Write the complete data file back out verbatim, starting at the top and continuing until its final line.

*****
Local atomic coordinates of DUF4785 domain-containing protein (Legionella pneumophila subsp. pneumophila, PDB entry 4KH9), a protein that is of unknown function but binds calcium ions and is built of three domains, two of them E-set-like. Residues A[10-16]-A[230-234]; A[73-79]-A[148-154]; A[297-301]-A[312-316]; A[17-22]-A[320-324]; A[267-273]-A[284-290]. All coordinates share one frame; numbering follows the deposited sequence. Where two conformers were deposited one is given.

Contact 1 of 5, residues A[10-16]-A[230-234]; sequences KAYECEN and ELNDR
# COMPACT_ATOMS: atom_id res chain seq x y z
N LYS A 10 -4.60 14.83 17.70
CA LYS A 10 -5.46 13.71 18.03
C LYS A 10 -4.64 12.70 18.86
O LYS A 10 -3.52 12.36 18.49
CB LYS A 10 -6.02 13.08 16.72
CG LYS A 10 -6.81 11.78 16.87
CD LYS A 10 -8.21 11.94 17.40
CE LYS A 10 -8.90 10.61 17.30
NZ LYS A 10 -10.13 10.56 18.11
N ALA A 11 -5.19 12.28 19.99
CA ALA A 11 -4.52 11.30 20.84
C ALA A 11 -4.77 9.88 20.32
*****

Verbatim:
Local atomic coordinates of DUF4785 domain-containing protein (Legionella pneumophila subsp. pneumophila, PDB entry 4KH9), a protein that is of unknown function but binds calcium ions and is built of three domains, two of them E-set-like. Residues A[10-16]-A[230-234]; A[73-79]-A[148-154]; A[297-301]-A[312-316]; A[17-22]-A[320-324]; A[267-273]-A[284-290]. All coordinates share one frame; numbering follows the deposited sequence. Where two conformers were deposited one is given.

Contact 1 of 5, residues A[10-16]-A[230-234]; sequences KAYECEN and ELNDR
# COMPACT_ATOMS: atom_id res chain seq x y z
N LYS A 10 -4.60 14.83 17.70
CA LYS A 10 -5.46 13.71 18.03
C LYS A 10 -4.64 12.70 18.86
O LYS A 10 -3.52 12.36 18.49
CB LYS A 10 -6.02 13.08 16.72
CG LYS A 10 -6.81 11.78 16.87
CD LYS A 10 -8.21 11.94 17.40
CE LYS A 10 -8.90 10.61 17.30
NZ LYS A 10 -10.13 10.56 18.11
N ALA A 11 -5.19 12.28 19.99
CA ALA A 11 -4.52 11.30 20.84
C ALA A 11 -4.77 9.88 20.32